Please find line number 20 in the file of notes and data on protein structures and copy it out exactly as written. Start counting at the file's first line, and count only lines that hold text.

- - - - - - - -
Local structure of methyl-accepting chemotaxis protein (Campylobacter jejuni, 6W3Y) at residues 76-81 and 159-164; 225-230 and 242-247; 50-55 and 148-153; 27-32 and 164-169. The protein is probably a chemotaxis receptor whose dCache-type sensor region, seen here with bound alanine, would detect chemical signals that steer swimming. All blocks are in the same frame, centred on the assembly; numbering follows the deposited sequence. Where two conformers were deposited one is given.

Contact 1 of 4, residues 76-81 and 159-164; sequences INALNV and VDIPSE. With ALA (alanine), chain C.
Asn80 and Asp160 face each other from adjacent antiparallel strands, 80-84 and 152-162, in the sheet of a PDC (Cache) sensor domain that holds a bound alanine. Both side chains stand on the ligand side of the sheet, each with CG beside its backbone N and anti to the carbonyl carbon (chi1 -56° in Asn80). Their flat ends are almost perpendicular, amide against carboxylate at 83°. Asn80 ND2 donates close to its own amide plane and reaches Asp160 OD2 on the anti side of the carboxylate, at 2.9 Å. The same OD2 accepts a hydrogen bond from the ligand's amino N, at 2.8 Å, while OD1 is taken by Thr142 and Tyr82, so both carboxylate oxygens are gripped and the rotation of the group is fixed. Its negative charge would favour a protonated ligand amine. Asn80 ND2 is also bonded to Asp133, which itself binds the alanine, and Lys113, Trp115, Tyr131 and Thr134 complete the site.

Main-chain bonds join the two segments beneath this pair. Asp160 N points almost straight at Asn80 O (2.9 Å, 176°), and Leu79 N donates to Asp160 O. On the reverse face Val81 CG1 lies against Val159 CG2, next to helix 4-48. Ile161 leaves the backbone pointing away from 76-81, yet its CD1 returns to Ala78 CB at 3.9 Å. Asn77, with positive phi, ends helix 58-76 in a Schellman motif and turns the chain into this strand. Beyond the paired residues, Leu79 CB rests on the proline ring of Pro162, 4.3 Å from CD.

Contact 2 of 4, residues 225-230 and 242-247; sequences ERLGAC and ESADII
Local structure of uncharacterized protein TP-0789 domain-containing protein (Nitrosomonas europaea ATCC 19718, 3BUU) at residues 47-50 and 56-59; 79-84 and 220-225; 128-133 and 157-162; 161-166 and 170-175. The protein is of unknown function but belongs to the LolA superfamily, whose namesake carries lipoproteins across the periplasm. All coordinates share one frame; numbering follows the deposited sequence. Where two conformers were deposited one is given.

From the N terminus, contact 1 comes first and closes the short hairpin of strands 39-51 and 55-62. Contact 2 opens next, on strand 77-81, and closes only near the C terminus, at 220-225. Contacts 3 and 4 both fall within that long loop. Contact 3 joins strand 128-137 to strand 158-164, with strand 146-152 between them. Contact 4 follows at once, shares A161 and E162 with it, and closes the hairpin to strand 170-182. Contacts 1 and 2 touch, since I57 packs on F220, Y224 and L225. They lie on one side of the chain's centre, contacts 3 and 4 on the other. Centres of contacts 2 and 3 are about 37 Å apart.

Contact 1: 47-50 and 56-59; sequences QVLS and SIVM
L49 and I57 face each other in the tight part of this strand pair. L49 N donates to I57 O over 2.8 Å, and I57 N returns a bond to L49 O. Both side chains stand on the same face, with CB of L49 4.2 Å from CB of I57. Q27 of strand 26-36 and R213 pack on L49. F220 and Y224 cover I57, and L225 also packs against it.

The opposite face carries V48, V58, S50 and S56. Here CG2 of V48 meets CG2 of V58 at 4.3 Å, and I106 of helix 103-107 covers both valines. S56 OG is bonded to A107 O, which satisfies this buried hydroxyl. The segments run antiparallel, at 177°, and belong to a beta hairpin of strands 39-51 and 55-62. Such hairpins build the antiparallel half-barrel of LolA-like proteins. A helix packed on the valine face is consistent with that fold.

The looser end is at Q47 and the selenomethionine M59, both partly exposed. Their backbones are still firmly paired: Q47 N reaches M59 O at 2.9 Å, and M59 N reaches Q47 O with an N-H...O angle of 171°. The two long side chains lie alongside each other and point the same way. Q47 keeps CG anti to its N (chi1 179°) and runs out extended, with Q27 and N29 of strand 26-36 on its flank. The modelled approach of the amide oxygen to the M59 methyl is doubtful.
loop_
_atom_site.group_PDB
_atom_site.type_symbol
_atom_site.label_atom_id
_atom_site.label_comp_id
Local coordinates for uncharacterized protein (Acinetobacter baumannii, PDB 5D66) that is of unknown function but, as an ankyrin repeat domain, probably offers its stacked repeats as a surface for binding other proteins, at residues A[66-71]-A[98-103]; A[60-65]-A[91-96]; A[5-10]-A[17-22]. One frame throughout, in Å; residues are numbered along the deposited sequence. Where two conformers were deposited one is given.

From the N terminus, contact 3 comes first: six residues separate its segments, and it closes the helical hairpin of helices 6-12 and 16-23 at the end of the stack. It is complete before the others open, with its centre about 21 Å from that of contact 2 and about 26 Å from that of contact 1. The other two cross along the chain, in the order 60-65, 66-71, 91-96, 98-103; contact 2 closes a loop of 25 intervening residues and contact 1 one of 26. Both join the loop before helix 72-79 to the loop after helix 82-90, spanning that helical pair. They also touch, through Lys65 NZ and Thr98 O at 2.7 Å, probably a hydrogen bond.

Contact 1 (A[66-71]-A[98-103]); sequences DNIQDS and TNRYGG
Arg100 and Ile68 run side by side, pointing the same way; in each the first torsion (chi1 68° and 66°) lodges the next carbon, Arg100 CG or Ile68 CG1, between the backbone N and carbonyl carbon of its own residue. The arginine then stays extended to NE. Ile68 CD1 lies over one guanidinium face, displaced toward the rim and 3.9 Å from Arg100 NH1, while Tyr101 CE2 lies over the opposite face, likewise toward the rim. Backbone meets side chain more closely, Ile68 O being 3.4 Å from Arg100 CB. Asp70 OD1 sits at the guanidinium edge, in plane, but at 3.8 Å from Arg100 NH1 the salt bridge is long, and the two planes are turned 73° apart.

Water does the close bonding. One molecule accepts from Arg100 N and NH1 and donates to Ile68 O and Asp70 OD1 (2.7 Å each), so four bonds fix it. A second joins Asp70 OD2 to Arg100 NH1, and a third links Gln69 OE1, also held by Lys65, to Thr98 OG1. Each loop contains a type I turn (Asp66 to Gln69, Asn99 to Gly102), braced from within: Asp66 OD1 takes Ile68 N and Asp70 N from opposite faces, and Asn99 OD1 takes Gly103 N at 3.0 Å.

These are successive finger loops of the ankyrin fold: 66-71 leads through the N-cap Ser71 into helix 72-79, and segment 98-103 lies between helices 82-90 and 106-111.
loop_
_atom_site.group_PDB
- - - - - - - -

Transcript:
Arg100 and Ile68 run side by side, pointing the same way; in each the first torsion (chi1 68° and 66°) lodges the next carbon, Arg100 CG or Ile68 CG1, between the backbone N and carbonyl carbon of its own residue. The arginine then stays extended to NE. Ile68 CD1 lies over one guanidinium face, displaced toward the rim and 3.9 Å from Arg100 NH1, while Tyr101 CE2 lies over the opposite face, likewise toward the rim. Backbone meets side chain more closely, Ile68 O being 3.4 Å from Arg100 CB. Asp70 OD1 sits at the guanidinium edge, in plane, but at 3.8 Å from Arg100 NH1 the salt bridge is long, and the two planes are turned 73° apart.